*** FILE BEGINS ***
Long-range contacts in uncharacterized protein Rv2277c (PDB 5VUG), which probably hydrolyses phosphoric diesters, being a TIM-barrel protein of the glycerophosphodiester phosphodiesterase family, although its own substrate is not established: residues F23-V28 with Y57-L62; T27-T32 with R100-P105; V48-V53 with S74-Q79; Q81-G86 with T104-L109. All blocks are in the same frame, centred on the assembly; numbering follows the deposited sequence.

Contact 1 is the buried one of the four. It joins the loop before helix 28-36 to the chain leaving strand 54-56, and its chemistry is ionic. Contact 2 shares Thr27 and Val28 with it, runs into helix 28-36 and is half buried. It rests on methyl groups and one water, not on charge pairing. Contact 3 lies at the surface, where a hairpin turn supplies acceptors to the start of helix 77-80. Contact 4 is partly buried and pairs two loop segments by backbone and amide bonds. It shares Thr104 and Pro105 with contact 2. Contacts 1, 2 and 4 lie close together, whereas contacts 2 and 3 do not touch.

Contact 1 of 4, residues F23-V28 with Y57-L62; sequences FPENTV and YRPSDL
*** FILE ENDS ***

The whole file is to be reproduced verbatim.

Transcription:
Long-range contacts in uncharacterized protein Rv2277c (PDB 5VUG), which probably hydrolyses phosphoric diesters, being a TIM-barrel protein of the glycerophosphodiester phosphodiesterase family, although its own substrate is not established: residues F23-V28 with Y57-L62; T27-T32 with R100-P105; V48-V53 with S74-Q79; Q81-G86 with T104-L109. All blocks are in the same frame, centred on the assembly; numbering follows the deposited sequence.

Contact 1 is the buried one of the four. It joins the loop before helix 28-36 to the chain leaving strand 54-56, and its chemistry is ionic. Contact 2 shares Thr27 and Val28 with it, runs into helix 28-36 and is half buried. It rests on methyl groups and one water, not on charge pairing. Contact 3 lies at the surface, where a hairpin turn supplies acceptors to the start of helix 77-80. Contact 4 is partly buried and pairs two loop segments by backbone and amide bonds. It shares Thr104 and Pro105 with contact 2. Contacts 1, 2 and 4 lie close together, whereas contacts 2 and 3 do not touch.

Contact 1 of 4, residues F23-V28 with Y57-L62; sequences FPENTV and YRPSDL